“Do you think they’ll have twins?” Ginny wondered aloud.
“They very well might,” Molly sighed. It was strange where her mind went next, as though she had had the same thoughts Ginny herself had entertained. “Where’s Ronald?”
“Oh, uh, I think he’s still asleep,” Harry said.
“Well, in that case, maybe you can help me, Harry. I want to move some furniture around so the kids have more room to play when Charlie comes later.”
“Of course,” he agreed.
“We’ll both help, Mum,” Ginny decided.
Molly laid the letter there on the table, because perhaps that was the best way for Ron to find out, and the three of them went to work, rearranging furniture.
It was several hours before Ron made his way downstairs. He worked nights for the Ministry and often spent much of the social hours of daylight sleeping. It was better that way, he told himself, but on the inside he was horribly lonesome.
The Burrow was empty, and the note his mum had left behind explained that she, Ginny and Harry had gone to the Train Station to meet Charlie and the kids. Ron tossed the note back onto the table, his eye catching on the familiar looping beauty of penmanship he was sure he’d never forget. His heart lurched just a little in his chest as he reached for the letter and untucked it from the envelope. He felt his chest broaden with the depth of his breath, and then his hand dropped to his side.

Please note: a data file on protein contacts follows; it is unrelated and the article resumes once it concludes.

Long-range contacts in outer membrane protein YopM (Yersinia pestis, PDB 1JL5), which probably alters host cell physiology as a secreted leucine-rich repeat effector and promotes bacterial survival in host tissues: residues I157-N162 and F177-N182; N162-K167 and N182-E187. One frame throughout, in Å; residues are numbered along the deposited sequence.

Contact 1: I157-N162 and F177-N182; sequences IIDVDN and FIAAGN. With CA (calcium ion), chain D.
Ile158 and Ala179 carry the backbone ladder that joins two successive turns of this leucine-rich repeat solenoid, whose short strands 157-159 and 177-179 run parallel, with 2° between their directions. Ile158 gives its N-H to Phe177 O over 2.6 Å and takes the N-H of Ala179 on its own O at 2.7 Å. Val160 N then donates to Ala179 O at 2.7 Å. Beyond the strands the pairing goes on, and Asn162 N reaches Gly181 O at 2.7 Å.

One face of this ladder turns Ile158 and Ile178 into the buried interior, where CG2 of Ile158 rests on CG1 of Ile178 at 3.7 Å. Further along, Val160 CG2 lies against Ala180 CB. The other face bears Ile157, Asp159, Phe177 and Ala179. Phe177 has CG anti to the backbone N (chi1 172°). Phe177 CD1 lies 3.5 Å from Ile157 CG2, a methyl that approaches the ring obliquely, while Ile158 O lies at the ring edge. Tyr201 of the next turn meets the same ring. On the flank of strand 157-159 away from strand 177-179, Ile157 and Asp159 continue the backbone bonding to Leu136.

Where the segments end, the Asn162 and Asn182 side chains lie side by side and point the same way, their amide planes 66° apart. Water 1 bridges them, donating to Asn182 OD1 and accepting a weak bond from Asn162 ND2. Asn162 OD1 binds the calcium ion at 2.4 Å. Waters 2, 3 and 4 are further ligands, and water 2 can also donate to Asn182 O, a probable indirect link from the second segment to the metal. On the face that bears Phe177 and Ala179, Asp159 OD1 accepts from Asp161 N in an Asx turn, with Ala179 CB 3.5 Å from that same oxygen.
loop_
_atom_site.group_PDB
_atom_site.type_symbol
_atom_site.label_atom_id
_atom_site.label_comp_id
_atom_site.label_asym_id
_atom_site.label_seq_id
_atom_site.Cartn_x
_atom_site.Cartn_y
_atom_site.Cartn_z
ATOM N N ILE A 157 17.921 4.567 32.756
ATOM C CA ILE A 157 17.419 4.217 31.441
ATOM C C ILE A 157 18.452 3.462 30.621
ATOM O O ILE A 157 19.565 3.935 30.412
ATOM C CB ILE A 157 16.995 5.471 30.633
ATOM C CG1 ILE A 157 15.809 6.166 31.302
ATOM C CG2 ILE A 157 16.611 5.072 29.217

Did he really want to know? Could he really stomach reading how blissfully happy Hermione was with his brother? He had put his best face on when they’d announced they were getting married, and through it all he’d convinced himself that her heart was just too big for the likes of him. Sometimes he liked to tell himself that Hermione had obviously married George to help fill the void in his life after losing Fred, and yet, no matter how many times he told himself that, it became harder and harder to believe.
He realized he was still holding his breath, and only when he released it could he bring himself to read the letter.
To Our Dear Family,